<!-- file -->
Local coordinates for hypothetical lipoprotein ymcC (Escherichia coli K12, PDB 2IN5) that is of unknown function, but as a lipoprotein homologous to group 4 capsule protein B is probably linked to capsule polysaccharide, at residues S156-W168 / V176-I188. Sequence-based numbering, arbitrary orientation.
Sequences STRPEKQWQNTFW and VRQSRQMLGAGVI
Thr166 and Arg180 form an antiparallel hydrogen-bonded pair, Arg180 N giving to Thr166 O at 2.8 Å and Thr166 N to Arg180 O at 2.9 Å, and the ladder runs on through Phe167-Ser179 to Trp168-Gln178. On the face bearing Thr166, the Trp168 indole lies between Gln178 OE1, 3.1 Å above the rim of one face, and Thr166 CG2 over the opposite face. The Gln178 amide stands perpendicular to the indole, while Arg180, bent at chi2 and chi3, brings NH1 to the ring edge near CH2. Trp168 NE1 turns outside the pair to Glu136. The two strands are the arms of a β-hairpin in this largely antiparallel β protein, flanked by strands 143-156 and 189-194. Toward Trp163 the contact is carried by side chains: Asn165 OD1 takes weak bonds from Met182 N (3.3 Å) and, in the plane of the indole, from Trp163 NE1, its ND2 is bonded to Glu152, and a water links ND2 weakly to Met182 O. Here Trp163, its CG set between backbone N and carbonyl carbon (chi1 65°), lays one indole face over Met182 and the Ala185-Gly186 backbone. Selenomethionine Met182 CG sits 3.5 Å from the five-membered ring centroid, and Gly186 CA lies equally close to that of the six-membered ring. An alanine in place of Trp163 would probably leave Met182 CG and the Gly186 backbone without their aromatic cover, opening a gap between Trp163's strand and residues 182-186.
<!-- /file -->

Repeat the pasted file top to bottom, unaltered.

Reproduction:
Local coordinates for hypothetical lipoprotein ymcC (Escherichia coli K12, PDB 2IN5) that is of unknown function, but as a lipoprotein homologous to group 4 capsule protein B is probably linked to capsule polysaccharide, at residues S156-W168 / V176-I188. Sequence-based numbering, arbitrary orientation.
Sequences STRPEKQWQNTFW and VRQSRQMLGAGVI
Thr166 and Arg180 form an antiparallel hydrogen-bonded pair, Arg180 N giving to Thr166 O at 2.8 Å and Thr166 N to Arg180 O at 2.9 Å, and the ladder runs on through Phe167-Ser179 to Trp168-Gln178. On the face bearing Thr166, the Trp168 indole lies between Gln178 OE1, 3.1 Å above the rim of one face, and Thr166 CG2 over the opposite face. The Gln178 amide stands perpendicular to the indole, while Arg180, bent at chi2 and chi3, brings NH1 to the ring edge near CH2. Trp168 NE1 turns outside the pair to Glu136. The two strands are the arms of a β-hairpin in this largely antiparallel β protein, flanked by strands 143-156 and 189-194. Toward Trp163 the contact is carried by side chains: Asn165 OD1 takes weak bonds from Met182 N (3.3 Å) and, in the plane of the indole, from Trp163 NE1, its ND2 is bonded to Glu152, and a water links ND2 weakly to Met182 O. Here Trp163, its CG set between backbone N and carbonyl carbon (chi1 65°), lays one indole face over Met182 and the Ala185-Gly186 backbone. Selenomethionine Met182 CG sits 3.5 Å from the five-membered ring centroid, and Gly186 CA lies equally close to that of the six-membered ring. An alanine in place of Trp163 would probably leave Met182 CG and the Gly186 backbone without their aromatic cover, opening a gap between Trp163's strand and residues 182-186.